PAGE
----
* Last spacecraft launched 10 years ago
* Seven of 10 in network currently operational
By Irene Klotz
CAPE CANAVERAL, Fla., Jan 30 An unmanned Atlas 5
rocket blasted off on Wednesday to put the first of a new
generation of NASA communications satellites into orbit, where
it will support the International Space Station, the Hubble
Space Telescope and other spacecraft.
The 191-foot (58-metre) rocket lifted off at 8:48 p.m.
(0148 GMT Thursday), the first of 13 planned launches in 2013
from the Cape Canaveral Air Force Station just south of NASA's
Kennedy Space Center.
Once in position 22,300 miles (35,900 km) above the planet,
the Tracking and Data Relay Satellite, known as TDRS and built
by Boeing Co, will join a seven-member network that
tracks rocket launches and relays communications to and from the
space station, the Hubble observatory and other spacecraft
Two other TDRS spacecraft were decommissioned in 2009 and
2011 respectively and shifted into higher "graveyard" orbits. A
third satellite was lost in the 1986 space shuttle Challenger
NASA used its space shuttle fleet for launching the
satellites until 1995, then switched in 2000 to unmanned Atlas
rockets, manufactured by United Space Alliance, a partnership of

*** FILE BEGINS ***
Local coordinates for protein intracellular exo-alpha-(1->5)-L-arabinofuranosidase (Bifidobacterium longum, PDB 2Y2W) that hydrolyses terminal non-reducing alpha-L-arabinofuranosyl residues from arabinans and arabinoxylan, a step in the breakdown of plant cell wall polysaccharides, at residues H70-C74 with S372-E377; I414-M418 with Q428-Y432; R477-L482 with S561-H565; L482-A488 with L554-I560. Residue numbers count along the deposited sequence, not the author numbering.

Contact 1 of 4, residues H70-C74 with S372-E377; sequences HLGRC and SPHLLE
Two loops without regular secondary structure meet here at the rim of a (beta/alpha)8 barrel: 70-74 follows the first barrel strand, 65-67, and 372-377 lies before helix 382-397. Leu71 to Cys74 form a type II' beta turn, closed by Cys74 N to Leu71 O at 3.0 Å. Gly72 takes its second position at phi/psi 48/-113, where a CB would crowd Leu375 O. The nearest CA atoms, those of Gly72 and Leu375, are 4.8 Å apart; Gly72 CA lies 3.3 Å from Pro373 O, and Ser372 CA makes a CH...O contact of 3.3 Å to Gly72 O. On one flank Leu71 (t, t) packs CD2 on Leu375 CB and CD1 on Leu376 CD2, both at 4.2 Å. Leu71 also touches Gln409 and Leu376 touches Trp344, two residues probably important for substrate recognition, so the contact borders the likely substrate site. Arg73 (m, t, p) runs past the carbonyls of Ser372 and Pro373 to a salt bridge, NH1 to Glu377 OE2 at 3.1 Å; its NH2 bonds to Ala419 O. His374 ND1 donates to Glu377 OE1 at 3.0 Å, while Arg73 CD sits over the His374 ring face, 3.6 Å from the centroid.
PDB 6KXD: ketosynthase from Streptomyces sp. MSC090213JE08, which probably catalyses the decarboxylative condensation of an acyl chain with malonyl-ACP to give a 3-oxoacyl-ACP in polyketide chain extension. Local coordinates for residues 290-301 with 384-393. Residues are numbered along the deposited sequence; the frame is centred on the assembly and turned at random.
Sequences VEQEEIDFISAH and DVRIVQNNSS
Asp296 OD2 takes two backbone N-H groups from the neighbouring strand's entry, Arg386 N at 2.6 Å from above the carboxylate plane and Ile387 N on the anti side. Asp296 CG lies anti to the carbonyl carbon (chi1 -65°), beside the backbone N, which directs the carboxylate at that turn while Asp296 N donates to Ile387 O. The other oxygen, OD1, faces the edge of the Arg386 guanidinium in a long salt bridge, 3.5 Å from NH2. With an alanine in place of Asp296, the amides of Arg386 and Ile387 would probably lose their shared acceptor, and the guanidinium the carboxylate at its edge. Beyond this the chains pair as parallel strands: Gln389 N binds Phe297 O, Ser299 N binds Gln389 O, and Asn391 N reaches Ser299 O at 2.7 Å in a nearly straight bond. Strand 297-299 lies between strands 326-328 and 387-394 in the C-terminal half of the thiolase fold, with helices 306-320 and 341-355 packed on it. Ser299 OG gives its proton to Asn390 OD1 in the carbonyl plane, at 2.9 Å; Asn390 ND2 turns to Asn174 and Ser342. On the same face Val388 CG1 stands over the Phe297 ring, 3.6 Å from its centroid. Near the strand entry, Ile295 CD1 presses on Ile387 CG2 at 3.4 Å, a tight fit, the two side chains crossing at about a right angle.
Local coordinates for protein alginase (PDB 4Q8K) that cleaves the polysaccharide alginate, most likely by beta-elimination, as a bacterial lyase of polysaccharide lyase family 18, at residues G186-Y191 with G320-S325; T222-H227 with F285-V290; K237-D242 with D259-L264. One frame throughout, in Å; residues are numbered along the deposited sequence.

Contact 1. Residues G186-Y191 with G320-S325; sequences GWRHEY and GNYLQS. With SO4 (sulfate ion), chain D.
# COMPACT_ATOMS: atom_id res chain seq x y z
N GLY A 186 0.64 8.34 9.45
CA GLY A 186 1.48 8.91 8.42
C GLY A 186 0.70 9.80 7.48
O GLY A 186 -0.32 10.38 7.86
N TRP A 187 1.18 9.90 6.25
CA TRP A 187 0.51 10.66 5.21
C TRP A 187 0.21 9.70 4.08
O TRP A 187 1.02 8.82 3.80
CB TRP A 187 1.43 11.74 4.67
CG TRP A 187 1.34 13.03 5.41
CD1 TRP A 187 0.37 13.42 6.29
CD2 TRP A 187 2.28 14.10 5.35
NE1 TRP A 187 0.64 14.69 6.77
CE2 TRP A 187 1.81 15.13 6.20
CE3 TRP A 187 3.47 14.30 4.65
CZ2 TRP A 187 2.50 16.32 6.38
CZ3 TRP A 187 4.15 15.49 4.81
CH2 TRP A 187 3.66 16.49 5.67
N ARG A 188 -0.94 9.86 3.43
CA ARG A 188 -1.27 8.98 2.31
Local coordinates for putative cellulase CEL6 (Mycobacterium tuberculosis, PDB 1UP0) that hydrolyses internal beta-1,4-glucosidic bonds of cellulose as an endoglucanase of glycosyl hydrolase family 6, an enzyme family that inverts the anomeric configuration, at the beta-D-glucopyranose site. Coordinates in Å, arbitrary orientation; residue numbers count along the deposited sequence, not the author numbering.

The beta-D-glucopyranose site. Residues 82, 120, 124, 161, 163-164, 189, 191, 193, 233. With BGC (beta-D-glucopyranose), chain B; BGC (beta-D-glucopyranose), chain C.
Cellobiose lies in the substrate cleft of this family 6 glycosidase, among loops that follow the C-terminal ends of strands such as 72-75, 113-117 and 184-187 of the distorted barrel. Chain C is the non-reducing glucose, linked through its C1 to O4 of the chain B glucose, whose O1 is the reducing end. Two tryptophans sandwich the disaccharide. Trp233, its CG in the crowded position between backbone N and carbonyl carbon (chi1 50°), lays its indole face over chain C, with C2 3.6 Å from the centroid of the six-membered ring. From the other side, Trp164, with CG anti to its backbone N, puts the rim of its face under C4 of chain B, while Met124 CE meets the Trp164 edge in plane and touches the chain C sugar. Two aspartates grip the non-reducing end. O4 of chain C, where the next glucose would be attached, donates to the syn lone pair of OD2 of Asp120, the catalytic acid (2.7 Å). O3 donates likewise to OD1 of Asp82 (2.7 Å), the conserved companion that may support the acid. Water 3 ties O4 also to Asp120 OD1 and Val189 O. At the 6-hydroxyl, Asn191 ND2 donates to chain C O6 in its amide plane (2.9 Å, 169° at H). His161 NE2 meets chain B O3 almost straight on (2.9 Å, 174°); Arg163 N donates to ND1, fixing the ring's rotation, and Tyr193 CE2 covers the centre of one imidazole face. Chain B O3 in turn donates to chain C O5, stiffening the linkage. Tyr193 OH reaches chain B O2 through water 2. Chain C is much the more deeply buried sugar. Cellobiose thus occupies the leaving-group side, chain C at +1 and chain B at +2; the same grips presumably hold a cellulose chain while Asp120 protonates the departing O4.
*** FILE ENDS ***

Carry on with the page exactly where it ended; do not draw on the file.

Lockheed Martin and Boeing.
With six operational satellites and a seventh spare, NASA
can track and communicate with spacecraft in lower orbits, such
as the space station, which flies about 250 miles (400 km) above
Before 1983 when the first TDRS was launched, NASA relied on
ground-based communications, occasionally supplemented
with airplanes and ships, which was expensive to maintain and
provided only a fraction of the coverage of an orbiting network.
Three second-generation TDRS spacecraft were launched from
2000 to 2002. Wednesday's launch was the first of three planned
third-generation satellites needed to replace aging members of
"It's been a long time since we launched the last one,"
NASA's TDRS project manager, Jeffrey Gramling, told reporters at
a news conference before the launch.
Most of the spacecraft are well beyond their 10-year design
life, he added.
Initially developed to support the space shuttle and space
station programs, the TDRS network now serves a variety of NASA
spacecraft and commercial users such as Space Exploration
Technologies and foreign space agencies flying cargo ships to
and from the station, a $100 billion research laboratory staffed
by rotating crews of astronauts and cosmonauts.
The new spacecraft, which cost between $350 million and $400
million, will take about 10 days to reach its intended orbit. It
will then go through a three-month checkout before it is put
into service, Gramling said.
The 12th and 13th TDRS satellites are targeted for launch in
2014 and December 2015.